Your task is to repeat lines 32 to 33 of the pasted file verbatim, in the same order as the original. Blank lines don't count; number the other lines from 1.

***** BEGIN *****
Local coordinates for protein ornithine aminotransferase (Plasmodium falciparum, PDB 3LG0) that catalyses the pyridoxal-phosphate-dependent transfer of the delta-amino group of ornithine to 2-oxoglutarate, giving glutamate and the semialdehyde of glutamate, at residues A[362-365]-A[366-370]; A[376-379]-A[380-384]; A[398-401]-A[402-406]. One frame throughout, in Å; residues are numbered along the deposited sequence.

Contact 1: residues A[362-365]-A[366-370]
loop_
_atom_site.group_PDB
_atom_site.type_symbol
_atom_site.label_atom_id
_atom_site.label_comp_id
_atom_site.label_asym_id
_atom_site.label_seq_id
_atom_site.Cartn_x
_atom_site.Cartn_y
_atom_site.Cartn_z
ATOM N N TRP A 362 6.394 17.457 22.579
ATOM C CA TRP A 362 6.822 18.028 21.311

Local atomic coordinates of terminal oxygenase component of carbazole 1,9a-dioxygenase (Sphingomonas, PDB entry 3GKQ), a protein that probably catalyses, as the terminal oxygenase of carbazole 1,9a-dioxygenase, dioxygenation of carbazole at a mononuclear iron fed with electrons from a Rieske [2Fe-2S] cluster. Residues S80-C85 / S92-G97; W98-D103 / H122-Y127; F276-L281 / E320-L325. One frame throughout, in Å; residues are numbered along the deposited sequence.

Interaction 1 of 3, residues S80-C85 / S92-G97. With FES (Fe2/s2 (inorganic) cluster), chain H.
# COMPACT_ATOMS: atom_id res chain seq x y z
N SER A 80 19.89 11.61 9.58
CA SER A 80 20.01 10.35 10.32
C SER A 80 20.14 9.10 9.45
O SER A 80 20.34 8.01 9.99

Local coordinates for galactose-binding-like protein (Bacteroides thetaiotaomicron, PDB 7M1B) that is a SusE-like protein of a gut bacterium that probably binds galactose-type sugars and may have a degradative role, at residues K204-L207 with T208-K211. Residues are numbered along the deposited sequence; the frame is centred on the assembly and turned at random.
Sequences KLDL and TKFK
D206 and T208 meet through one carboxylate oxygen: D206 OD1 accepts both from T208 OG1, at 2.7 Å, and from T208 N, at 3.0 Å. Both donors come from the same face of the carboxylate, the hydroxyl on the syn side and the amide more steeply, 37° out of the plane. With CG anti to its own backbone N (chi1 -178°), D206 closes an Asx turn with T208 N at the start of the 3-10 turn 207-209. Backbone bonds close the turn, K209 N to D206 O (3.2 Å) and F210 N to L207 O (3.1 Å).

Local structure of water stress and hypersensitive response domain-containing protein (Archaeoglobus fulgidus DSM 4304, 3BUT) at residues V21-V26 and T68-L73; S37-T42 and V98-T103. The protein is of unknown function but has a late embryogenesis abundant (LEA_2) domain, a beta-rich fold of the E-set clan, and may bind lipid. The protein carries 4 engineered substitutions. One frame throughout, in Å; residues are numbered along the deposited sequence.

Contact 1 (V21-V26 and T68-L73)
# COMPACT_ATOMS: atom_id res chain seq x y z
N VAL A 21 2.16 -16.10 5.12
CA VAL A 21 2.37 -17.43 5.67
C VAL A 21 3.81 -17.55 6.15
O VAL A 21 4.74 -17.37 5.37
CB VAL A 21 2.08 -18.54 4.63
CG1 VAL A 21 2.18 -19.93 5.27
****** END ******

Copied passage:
CB VAL A 21 2.08 -18.54 4.63
CG1 VAL A 21 2.18 -19.93 5.27